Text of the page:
This post was created for last year’s Labor Day, but I am such an inveterate and incurable slacker and an accomplished and perennial procrastinator that I didn’t finish it in time…
No, wait…Take two:
This post was created for last year’s Labor Day, but I was working so much and so hard on so many compelling projects that I missed the deadline… (That’s better.)
So, to display my industriousness and ingenuity, (or as a reflection of just plain laziness) I have refashioned and remade this post of amazing tintype portraits into something slightly relevant.
Work! I love work. I’m at work right now. I’m working.
Is it lunch time yet? (I’m not thinking about what I’ll do this evening, in 4 hours, 15 minutes and 10 seconds, when I can finally go home. I’m not thinking about the last or planning for the upcoming weekend, or my next vacation…) Anyway, we work so much in the archive (or just the Imaging Department); we love our work that for us, everyday is a celebration; everyday is Labor Day!
In the U.S., as of August 4, 2015, the current unemployment rate is 5.1 percent, the lowest rate in seven years, according to the U.S. Bureau of Labor Statistics. To dive into the data a little deeper they also report: Thus far in 2105 the employment has risen by 457,000 in health care and by 107,000 in social assistance; employment in financial activities has grown by 170,000. Employment in professional and business services has increased by 641,000. Employment in food services and drinking places enjoyed an average monthly gain of 31,000 jobs over the prior 12 months. In the U.S. it’s not good news for manufacturers and miners. In August, 2015: manufacturing employment decreased by 17,000 and employment in mining fell by (-9,000). The average nonfarm work week in August was 34.6 hours. The average hourly earnings for private nonfarm work rose by 8 cents to $25.09. This info is from “The Employment Situation — August 2015.” No national museum, artist or tintypist (note to self: tintypes of cultural and museum workers, tintypes of job – “Why do the righteous suffer?”) information was found on a very, very quick look at the Bureau of Labor Staistics website, bls.gov… Labor Day music.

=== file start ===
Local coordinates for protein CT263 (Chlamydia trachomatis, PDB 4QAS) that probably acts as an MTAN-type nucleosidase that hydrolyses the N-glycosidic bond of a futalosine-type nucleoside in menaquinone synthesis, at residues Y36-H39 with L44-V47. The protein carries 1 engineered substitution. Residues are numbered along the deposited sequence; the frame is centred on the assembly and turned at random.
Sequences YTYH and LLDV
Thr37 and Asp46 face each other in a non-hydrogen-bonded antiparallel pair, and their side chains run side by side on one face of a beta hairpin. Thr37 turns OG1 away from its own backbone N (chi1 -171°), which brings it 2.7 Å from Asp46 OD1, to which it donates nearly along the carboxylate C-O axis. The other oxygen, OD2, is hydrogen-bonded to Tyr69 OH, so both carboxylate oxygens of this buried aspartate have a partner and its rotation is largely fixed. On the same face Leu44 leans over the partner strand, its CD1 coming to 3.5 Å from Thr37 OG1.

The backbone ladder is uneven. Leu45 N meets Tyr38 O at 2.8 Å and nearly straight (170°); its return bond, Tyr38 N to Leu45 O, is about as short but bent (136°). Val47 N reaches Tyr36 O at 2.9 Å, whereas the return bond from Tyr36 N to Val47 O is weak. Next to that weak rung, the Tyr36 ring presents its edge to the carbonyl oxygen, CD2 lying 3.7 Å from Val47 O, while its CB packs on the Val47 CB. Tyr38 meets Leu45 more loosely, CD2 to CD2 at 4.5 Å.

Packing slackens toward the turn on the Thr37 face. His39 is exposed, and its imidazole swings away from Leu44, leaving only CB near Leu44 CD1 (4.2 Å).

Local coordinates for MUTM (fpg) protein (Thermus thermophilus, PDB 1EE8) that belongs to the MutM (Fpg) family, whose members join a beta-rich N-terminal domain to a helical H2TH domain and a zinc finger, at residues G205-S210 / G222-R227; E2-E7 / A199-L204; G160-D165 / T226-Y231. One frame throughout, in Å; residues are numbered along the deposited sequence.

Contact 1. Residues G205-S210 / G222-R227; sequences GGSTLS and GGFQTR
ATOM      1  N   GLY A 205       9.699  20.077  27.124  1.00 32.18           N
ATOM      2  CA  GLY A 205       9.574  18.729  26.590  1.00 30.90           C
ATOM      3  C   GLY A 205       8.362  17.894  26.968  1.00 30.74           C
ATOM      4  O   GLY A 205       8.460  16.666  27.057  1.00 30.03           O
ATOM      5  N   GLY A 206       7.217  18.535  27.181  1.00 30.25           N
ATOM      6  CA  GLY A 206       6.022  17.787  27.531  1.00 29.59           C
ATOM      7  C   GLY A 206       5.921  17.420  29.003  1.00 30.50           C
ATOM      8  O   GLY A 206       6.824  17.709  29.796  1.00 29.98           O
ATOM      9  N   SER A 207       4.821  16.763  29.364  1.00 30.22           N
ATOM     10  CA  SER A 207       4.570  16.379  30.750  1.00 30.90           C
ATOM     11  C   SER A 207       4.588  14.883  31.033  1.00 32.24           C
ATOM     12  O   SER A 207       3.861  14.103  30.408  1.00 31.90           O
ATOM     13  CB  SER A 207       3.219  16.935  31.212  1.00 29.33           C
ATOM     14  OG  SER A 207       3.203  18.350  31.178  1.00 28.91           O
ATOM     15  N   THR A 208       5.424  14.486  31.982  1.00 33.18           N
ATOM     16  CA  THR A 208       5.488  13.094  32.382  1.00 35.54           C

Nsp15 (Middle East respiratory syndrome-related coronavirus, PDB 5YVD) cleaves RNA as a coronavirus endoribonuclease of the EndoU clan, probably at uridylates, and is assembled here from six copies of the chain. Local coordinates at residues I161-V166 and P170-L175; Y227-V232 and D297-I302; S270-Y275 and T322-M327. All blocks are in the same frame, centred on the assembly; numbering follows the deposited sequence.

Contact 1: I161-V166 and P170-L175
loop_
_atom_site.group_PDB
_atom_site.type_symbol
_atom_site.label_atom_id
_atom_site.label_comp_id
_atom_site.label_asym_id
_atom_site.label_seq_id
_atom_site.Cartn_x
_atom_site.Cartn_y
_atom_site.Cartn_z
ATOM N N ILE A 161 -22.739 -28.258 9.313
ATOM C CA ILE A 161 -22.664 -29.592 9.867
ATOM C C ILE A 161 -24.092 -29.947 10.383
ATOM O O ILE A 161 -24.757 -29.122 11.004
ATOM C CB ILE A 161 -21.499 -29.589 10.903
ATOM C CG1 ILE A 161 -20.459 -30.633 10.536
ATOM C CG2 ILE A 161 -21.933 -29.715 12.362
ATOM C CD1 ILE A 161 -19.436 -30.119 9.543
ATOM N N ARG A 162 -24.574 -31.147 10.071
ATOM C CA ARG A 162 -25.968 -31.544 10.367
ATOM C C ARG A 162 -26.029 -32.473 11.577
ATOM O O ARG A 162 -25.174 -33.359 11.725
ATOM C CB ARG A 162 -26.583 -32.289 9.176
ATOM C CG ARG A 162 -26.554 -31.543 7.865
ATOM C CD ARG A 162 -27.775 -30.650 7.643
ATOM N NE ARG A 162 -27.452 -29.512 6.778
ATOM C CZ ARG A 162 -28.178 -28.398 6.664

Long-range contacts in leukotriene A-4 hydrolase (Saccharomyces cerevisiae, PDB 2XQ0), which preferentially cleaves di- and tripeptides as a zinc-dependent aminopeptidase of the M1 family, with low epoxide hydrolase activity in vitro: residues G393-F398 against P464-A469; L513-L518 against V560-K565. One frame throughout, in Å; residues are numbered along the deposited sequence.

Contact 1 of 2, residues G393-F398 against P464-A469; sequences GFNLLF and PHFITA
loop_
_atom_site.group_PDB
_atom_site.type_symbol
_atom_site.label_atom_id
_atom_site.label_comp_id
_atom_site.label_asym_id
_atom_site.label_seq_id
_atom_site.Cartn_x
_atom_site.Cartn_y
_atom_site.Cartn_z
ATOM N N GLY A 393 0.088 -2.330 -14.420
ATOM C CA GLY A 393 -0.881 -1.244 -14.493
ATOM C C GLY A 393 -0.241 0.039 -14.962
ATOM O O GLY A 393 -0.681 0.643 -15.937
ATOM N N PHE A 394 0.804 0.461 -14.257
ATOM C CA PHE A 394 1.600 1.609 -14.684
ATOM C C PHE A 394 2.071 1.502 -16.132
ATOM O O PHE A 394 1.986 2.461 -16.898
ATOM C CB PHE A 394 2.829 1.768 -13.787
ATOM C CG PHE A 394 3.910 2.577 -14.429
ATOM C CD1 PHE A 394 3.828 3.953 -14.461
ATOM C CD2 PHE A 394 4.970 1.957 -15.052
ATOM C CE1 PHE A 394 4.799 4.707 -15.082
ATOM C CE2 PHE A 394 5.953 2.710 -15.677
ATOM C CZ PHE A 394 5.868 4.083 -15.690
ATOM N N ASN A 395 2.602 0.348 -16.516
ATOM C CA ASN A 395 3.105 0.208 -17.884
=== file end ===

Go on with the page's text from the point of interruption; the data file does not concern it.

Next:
Have great and fruitful Labor Days!
Why do Americans call tomorrow 'Labor Day' when any kind of labour is exactly what they are avoiding ? Why not name it 'Day Off Day' ?
— John Cleese (@JohnCleese) September 6, 2015
The bad Photoshop portion of this blog post: